Via email from Daniel Crocker:
I don’t know if you have seen anything about this, but the number of colleges allowing concealed carry on campus has more than doubled this week. Especially as this has not received any media coverage, I feel that this is a substantial news issue that should be covered and would be of interest to your readers. I’ve gone into more detail about this below, but feel free to email or call me at the address below for any additional information.
Prior to this week, only twelve colleges in the entire nation explicitly allowed carry of a firearm: The ten public colleges of Utah, Blue Ridge Community College in Virginia and Colorado State University. Following a substantial ruling to remove the ban at the University of Colorado, the fourteen colleges in the Colorado Community College System (CCCS) voted to rescind their current ban and allow any licensed adult with a concealed carry permit to exercise that right while on campus. While I cannot find any direct news articles about it, you may link to the revised policy at:
This action alone more than doubles the number of universities and colleges allowing concealed carry from twelve to twenty-six.
In addition, one of the two community colleges in Colorado not part of the CCCS, Aims Community College, has scheduled a meeting to make the same changes in their policies. You may view an article about this at:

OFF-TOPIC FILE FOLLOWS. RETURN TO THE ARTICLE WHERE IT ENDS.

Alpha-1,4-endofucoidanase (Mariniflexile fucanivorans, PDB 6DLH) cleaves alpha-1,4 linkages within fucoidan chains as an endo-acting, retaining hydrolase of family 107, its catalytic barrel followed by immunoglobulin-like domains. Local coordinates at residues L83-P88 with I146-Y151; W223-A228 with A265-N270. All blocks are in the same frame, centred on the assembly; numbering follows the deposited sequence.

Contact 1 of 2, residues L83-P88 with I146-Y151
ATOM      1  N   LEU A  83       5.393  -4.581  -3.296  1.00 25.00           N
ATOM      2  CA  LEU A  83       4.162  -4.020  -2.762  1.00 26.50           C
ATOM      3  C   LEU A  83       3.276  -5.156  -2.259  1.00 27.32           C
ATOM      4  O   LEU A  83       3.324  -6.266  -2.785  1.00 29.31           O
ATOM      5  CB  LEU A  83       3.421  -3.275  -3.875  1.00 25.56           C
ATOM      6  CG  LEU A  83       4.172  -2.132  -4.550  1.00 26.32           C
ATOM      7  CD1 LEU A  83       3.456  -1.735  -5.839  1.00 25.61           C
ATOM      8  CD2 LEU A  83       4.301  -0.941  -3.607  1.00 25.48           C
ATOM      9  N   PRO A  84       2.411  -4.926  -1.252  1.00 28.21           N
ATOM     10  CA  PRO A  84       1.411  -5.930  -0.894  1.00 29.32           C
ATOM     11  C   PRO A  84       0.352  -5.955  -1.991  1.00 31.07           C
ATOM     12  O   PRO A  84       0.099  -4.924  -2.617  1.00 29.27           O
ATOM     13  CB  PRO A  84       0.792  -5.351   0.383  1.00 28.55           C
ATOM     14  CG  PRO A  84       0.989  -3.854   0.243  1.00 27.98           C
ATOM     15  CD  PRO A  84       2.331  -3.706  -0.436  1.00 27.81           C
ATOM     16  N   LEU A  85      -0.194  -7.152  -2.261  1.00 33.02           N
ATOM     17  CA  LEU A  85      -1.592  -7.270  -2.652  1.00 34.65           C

This dramatic shift follows in the wake of a ruling against a similar policy at the University of Colorado. Members of Students of Concealed Carry on Campus (Concealedcampus.org) and the Rocky Mountain Gun Owners (Rmgo.org) originally filed suit against the University of Colorado claiming that state law preempted any governmental entity, including the Board of Governors, from banning concealed carry license holders from possessing a firearm on campus. While the initial ruling went against the firearms activists, it was reversed on appeal:
The Colorado State University (CSU) Board of Governors originally voted to reverse the long standing policy of allowing students with state-issues concealed carry permits to possess firearms on campus shortly after the initial ruling:
Over the last seven years while the policy had been in place, crime had rapidly decreased and not a single instance of gun misuse by a licensee has been reported. The new ban was opposed by CSU’s student government, the county sheriff, the editorial boards of both the campus newspaper and the Colorado Springs Gazette, as well as more than 1,000 students who signed a petition against the ban in just a few short days. Larimer County Sheriff Jim Aberdeen, was so outraged by its passage that he told local media that he intended to undermine it by refusing to book violators of the ban into his jail, which the CSU police department utilizes for arrests. In the wake of the recent ruling however, Colorado State University has reversed it’s ban on firearms.
This issue will likely continue to be fought in court. For the time being however, it appears that some Colorado students and faculty will be allowed an option for self defense and that some criminals will no longer have a governmental guarantee that their potential victims will be unarmed.
I am have more than the usual interest in this topic because I have two daughters and a niece in college. Two of them have concealed carry licenses and are prohibited from using the most effective defensive tools should they be attacked.